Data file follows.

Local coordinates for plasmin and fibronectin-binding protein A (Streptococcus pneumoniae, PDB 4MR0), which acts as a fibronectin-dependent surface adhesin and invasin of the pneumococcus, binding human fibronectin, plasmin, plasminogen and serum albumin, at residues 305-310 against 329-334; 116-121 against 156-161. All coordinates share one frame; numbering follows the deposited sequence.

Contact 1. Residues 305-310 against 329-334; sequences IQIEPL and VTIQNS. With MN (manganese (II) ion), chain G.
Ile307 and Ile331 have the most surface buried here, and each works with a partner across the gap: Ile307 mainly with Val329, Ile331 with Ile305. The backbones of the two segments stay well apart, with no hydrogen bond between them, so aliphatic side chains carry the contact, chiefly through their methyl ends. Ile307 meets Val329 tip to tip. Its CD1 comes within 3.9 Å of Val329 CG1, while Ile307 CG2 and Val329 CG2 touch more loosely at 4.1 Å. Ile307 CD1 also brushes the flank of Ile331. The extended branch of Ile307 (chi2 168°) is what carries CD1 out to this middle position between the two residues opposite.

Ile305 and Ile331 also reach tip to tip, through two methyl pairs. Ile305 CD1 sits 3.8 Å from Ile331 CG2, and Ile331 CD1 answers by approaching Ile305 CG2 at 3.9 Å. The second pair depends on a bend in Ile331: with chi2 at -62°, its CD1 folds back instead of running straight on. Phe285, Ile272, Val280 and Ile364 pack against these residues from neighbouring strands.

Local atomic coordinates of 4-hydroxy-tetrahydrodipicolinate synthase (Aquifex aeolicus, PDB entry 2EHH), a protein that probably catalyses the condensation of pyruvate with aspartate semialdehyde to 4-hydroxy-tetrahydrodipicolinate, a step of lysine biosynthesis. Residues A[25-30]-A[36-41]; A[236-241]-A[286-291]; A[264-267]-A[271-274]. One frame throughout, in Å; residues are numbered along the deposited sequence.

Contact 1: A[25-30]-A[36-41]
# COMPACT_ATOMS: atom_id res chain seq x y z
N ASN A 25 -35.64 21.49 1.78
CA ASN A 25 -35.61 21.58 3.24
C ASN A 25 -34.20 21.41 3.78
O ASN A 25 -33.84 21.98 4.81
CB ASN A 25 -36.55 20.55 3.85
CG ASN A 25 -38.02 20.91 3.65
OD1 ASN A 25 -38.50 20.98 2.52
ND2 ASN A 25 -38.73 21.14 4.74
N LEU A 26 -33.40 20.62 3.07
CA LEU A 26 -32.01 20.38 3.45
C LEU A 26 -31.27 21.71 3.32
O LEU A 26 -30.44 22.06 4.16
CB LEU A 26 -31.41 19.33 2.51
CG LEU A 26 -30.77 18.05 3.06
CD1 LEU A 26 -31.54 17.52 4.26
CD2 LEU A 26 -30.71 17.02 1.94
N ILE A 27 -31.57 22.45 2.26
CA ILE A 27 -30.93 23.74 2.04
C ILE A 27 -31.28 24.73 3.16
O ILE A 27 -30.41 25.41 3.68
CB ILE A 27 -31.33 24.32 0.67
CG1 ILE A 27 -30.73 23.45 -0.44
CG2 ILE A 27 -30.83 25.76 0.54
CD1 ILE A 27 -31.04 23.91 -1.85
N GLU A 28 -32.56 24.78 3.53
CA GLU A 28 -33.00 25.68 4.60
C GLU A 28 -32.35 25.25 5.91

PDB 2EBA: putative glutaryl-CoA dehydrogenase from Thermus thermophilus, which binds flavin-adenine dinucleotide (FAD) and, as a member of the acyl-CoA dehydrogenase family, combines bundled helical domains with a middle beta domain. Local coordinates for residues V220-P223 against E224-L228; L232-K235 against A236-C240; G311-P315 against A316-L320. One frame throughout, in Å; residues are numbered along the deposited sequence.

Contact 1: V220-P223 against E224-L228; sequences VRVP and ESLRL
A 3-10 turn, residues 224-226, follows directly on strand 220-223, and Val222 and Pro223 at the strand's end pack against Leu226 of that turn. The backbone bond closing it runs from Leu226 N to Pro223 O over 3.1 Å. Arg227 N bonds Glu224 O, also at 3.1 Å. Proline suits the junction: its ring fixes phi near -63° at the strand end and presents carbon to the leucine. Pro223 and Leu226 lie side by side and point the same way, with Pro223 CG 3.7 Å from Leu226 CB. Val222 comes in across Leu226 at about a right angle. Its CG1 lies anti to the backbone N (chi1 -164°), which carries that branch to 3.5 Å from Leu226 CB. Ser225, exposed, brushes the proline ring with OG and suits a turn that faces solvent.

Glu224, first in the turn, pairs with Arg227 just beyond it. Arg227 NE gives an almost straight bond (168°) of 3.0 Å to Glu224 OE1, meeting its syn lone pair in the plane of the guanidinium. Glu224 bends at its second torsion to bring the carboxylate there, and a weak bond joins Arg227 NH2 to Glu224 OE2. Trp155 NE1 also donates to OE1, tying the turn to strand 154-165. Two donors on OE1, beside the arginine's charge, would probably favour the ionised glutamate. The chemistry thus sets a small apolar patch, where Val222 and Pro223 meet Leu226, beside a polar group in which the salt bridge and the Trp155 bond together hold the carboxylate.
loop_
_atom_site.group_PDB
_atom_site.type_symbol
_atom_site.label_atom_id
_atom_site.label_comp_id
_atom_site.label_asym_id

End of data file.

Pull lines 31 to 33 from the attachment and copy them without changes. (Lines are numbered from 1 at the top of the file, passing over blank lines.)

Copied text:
CD1 ILE A 27 -31.04 23.91 -1.85
N GLU A 28 -32.56 24.78 3.53
CA GLU A 28 -33.00 25.68 4.60